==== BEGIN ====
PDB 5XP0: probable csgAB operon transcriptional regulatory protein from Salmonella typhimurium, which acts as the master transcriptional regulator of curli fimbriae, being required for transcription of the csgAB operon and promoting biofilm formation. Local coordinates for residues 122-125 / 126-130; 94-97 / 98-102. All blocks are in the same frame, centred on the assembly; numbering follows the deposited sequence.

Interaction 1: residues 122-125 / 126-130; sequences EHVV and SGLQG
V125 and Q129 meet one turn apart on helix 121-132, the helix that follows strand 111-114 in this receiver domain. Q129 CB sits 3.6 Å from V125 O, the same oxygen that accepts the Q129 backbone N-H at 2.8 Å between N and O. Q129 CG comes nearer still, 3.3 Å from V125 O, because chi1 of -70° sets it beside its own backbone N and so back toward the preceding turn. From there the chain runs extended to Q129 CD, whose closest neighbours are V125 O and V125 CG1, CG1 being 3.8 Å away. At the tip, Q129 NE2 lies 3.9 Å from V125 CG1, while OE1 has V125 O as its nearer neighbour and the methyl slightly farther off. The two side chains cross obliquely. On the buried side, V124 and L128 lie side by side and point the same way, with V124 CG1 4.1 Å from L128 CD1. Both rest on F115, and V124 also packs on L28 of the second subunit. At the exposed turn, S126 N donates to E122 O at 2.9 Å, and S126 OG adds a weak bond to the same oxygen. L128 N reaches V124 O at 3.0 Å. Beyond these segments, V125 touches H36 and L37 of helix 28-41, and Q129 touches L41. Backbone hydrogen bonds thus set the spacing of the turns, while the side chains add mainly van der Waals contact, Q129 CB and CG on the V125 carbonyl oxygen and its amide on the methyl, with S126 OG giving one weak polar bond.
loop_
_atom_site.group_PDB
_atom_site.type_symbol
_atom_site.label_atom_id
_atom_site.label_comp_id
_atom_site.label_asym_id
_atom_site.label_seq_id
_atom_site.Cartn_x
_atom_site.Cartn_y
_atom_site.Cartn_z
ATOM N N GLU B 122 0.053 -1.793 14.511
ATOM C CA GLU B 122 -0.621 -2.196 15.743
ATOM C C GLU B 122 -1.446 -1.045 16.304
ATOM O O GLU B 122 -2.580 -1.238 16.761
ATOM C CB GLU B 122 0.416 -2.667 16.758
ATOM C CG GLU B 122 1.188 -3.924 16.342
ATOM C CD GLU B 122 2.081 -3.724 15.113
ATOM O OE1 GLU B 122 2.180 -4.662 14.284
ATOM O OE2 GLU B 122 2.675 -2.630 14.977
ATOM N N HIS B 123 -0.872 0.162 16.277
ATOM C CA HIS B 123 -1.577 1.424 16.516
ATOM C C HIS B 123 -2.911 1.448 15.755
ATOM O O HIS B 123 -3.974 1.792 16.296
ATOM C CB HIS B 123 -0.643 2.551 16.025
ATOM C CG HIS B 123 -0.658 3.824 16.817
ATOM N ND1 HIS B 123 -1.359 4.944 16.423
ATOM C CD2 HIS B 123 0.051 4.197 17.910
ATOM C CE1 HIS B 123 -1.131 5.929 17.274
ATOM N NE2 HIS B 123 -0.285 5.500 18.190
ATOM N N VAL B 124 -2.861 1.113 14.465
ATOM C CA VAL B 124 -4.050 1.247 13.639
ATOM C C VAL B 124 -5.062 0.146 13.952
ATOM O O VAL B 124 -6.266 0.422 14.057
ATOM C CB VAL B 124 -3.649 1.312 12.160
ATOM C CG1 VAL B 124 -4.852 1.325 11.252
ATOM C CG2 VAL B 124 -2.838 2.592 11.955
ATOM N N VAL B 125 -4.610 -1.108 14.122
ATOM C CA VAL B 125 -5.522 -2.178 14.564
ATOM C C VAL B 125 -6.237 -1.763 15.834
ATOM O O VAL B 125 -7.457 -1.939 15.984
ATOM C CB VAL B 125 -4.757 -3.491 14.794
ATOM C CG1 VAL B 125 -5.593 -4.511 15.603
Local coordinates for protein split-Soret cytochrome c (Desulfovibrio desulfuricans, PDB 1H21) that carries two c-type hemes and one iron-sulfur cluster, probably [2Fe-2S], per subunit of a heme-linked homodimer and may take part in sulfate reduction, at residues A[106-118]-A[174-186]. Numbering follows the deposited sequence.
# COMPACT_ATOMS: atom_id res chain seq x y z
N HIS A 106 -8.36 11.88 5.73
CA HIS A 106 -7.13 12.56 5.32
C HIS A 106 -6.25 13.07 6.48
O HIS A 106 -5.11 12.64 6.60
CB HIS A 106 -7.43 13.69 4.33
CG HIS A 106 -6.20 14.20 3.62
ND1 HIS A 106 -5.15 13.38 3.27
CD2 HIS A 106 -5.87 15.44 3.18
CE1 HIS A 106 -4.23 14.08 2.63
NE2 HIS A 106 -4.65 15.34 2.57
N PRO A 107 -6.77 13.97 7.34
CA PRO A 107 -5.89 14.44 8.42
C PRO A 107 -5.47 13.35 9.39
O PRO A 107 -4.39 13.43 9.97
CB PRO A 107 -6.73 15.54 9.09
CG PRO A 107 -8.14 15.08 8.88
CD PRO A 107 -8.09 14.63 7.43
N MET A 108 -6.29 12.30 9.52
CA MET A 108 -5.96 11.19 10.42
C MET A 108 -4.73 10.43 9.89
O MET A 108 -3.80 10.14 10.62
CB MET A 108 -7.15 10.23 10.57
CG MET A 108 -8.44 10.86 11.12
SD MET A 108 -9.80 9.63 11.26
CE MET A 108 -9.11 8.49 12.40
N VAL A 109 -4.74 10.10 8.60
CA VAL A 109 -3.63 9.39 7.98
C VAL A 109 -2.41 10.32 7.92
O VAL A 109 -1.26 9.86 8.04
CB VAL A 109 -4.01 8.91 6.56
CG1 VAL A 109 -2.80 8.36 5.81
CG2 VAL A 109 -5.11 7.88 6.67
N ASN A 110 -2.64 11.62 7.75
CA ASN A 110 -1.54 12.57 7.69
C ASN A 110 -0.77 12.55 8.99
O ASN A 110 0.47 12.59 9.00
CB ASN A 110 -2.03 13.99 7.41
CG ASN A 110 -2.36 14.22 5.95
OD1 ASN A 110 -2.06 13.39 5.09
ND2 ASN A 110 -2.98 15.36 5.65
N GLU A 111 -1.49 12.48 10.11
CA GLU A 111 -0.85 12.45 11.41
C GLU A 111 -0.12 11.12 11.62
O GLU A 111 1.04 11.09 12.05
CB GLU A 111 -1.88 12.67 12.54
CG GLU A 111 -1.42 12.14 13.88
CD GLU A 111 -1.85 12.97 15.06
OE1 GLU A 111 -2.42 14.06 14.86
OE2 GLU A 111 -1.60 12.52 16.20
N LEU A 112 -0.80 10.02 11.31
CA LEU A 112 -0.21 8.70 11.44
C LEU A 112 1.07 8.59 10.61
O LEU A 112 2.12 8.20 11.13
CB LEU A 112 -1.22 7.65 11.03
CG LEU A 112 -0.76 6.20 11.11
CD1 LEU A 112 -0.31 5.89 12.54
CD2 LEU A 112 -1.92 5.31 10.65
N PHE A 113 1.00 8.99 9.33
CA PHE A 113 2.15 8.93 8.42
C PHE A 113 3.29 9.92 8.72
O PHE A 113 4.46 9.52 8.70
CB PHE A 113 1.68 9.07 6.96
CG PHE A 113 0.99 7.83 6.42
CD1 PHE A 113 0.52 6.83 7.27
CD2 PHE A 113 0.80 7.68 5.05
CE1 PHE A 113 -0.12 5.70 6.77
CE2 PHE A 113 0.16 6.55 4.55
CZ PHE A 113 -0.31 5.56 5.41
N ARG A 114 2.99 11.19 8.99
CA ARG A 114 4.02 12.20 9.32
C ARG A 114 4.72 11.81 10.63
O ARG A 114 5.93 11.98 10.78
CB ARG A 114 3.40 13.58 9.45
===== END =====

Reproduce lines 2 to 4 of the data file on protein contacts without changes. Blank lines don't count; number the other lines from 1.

Interaction 1: residues 122-125 / 126-130; sequences EHVV and SGLQG
V125 and Q129 meet one turn apart on helix 121-132, the helix that follows strand 111-114 in this receiver domain. Q129 CB sits 3.6 Å from V125 O, the same oxygen that accepts the Q129 backbone N-H at 2.8 Å between N and O. Q129 CG comes nearer still, 3.3 Å from V125 O, because chi1 of -70° sets it beside its own backbone N and so back toward the preceding turn. From there the chain runs extended to Q129 CD, whose closest neighbours are V125 O and V125 CG1, CG1 being 3.8 Å away. At the tip, Q129 NE2 lies 3.9 Å from V125 CG1, while OE1 has V125 O as its nearer neighbour and the methyl slightly farther off. The two side chains cross obliquely. On the buried side, V124 and L128 lie side by side and point the same way, with V124 CG1 4.1 Å from L128 CD1. Both rest on F115, and V124 also packs on L28 of the second subunit. At the exposed turn, S126 N donates to E122 O at 2.9 Å, and S126 OG adds a weak bond to the same oxygen. L128 N reaches V124 O at 3.0 Å. Beyond these segments, V125 touches H36 and L37 of helix 28-41, and Q129 touches L41. Backbone hydrogen bonds thus set the spacing of the turns, while the side chains add mainly van der Waals contact, Q129 CB and CG on the V125 carbonyl oxygen and its amide on the methyl, with S126 OG giving one weak polar bond.
loop_